Arab parties fail to sign surplus vote-sharing agreements

Surplus vote-sharing agreements stipulate that after being allocated their number of seats in the Knesset, two parties may bring their votes together in an attempt to win one of the seats.

 COUNTING BALLOTS after the general elections, March 25, 2020. (photo credit: YONATAN SINDEL/FLASH90)
COUNTING BALLOTS after the general elections, March 25, 2020.
(photo credit: YONATAN SINDEL/FLASH90)

None of the Arab parties, Hadash-Ta’al, Ra’am or Balad, signed surplus vote-sharing agreements as the deadline passed on Friday, potentially giving an edge to the right wing by likely wasting votes cast for the Left.

Surplus vote-sharing agreements stipulate that after being allocated their number of seats in the Knesset, two parties may pool their votes together in an attempt to win one of the "leftover" seats. Parties who sign agreements have higher chances of winning the seats.

Prime Minister Yair Lapid and Meretz leader Zehava Galon reportedly attempted to bring Hadash-Ta'al and Ra’am to sign, but failed. Both could be potential partners for Lapid. Hadash-Ta’al and Balad conducted negotiations on an agreement, but these did not prove successful.

The other deals were signed between Labor and Meretz, Yesh Atid and National Unity, Likud and Religious Zionist Party (RZP), and Shas and United Torah Judaism.

Who else didn't sign a deal?

Israel Elections: A polling station in Jerusalem, as Israelis vote in their general elections, on March 23, 2021. (credit: YONATAN SINDEL/FLASH 90)Israel Elections: A polling station in Jerusalem, as Israelis vote in their general elections, on March 23, 2021. (credit: YONATAN SINDEL/FLASH 90)

Other than the Arab parties, Finance Minister Avigdor Liberman's Yisrael Beytenu and Interior Minister Ayelet Shaked's Habayit Hayehudi also did not sign a deal. Shaked is currently polling under the electoral threshold.

"Why did we not sign a surplus vote-sharing agreement with any party?" Liberman wrote on Twitter. "Because Yisrael Beytenu is the only one that does not zigzag or blinks in promising to form a coalition without Bibi [opposition leader MK Benjamin Netanyahu], Shas or UTJ, and to promote a free economy and a free country. We will continue to act in order to block a coalition with the wheeler-dealers of the haredi parties, which will not succeed in promoting any liberal value or a sharing of the burden."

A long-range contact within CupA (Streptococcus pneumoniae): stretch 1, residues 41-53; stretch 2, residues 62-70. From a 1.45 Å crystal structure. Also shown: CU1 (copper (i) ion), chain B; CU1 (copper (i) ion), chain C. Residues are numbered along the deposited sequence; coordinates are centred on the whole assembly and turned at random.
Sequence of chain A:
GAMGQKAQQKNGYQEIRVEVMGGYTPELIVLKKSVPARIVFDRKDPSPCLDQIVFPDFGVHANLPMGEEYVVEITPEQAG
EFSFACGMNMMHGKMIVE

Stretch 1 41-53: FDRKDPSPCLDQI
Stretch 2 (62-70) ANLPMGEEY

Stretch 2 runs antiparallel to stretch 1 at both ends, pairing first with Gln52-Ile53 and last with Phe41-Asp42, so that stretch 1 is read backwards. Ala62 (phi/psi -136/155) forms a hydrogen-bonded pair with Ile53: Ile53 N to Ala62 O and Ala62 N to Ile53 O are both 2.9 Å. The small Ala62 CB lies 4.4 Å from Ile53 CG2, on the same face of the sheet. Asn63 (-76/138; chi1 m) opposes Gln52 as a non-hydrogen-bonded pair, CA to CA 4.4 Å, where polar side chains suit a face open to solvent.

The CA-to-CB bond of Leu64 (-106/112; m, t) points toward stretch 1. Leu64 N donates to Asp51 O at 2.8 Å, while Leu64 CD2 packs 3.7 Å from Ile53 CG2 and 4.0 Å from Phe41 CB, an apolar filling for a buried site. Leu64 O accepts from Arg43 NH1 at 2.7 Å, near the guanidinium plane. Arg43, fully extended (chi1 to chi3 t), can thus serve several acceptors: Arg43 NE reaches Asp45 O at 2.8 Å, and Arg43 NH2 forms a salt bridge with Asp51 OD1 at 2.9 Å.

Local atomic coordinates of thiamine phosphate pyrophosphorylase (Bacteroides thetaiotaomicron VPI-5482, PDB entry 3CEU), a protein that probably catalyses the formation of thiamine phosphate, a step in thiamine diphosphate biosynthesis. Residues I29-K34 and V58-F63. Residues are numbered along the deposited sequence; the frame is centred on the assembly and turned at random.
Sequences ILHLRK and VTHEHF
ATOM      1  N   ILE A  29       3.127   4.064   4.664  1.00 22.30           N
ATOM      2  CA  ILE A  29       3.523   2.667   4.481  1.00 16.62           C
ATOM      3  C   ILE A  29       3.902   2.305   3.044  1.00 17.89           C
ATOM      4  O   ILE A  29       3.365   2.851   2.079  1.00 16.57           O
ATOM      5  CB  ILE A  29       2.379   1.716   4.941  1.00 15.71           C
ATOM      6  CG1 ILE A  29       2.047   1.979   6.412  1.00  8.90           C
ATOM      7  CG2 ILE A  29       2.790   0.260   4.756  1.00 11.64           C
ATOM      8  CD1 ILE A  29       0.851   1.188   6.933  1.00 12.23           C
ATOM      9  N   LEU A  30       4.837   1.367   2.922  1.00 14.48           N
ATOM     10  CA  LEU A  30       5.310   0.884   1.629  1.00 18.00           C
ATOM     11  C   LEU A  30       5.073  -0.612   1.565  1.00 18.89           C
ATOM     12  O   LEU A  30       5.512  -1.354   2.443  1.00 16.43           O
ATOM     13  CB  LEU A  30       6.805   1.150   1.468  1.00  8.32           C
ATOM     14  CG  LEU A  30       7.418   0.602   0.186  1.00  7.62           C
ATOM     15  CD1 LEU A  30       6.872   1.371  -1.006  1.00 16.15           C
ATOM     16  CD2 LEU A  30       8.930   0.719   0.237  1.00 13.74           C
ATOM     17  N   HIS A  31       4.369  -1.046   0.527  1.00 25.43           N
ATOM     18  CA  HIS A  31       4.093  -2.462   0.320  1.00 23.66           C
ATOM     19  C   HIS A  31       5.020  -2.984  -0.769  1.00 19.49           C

Meretz on restarting peace talks with the Palestinian Authority

In other political news on Saturday, Meretz’s Galon said her party would condition its entry into a coalition on restarting peace talks with the Palestinian Authority.

“The understanding that control of the Palestinians does not just harm them – [it] destabilizes our very being,” Galon said at a Shabbat cultural event in Kafr Manda. “If they do not have human rights, neither will we.”

“The plan by elements in the upcoming government to focus only on social issues and postpone the debate on the diplomatic front for four years, contradicts the vision of equality and peace,” she said.

“This is time that will be wasted, a time of casualties and bitterness on both sides. That may lead to the collapse of the Palestinian Authority and the rise of extremist Islamic elements,” Galon said.